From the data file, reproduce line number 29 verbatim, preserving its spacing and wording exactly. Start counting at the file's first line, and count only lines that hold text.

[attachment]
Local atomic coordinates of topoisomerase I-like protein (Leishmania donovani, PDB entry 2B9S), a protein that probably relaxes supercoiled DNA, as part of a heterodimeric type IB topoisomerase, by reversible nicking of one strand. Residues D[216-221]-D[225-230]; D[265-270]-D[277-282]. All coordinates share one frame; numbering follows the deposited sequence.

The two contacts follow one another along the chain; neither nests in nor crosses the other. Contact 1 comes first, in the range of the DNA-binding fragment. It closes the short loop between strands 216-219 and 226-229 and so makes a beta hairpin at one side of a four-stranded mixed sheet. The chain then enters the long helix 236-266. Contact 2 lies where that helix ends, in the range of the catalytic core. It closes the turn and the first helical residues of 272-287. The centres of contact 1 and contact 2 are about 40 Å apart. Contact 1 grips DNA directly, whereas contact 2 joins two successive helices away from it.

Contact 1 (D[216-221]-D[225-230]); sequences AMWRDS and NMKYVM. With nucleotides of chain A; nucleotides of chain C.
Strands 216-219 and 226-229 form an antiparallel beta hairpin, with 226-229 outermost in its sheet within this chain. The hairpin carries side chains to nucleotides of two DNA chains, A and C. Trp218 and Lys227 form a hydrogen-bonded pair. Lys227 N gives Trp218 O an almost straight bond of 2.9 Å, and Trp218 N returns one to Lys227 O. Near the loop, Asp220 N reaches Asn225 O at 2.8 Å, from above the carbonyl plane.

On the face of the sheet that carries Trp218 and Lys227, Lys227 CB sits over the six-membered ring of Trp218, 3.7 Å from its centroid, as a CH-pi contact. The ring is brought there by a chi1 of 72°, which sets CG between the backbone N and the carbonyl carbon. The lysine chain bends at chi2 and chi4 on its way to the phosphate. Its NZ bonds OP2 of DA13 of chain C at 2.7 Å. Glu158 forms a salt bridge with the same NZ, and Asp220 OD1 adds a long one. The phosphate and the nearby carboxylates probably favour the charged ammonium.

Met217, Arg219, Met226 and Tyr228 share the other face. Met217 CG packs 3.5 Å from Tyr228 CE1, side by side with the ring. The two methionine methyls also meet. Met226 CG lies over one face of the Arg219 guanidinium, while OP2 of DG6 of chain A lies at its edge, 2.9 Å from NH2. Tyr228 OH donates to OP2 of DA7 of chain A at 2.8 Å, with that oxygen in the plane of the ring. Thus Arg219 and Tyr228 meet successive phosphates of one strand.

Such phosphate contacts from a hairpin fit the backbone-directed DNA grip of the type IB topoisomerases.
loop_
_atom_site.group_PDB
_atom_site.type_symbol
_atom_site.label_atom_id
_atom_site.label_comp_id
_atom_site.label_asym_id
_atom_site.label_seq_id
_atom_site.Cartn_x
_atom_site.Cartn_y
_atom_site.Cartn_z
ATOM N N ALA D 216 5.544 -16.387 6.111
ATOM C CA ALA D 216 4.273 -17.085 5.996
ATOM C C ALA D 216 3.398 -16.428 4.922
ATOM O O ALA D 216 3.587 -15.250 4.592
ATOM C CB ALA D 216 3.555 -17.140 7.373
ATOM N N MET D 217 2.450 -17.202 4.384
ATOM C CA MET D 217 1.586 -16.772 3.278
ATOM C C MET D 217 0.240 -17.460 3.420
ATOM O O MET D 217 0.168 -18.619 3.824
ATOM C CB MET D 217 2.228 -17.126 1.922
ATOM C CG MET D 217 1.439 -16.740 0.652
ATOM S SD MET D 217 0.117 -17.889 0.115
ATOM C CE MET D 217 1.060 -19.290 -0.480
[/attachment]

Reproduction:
ATOM S SD MET D 217 0.117 -17.889 0.115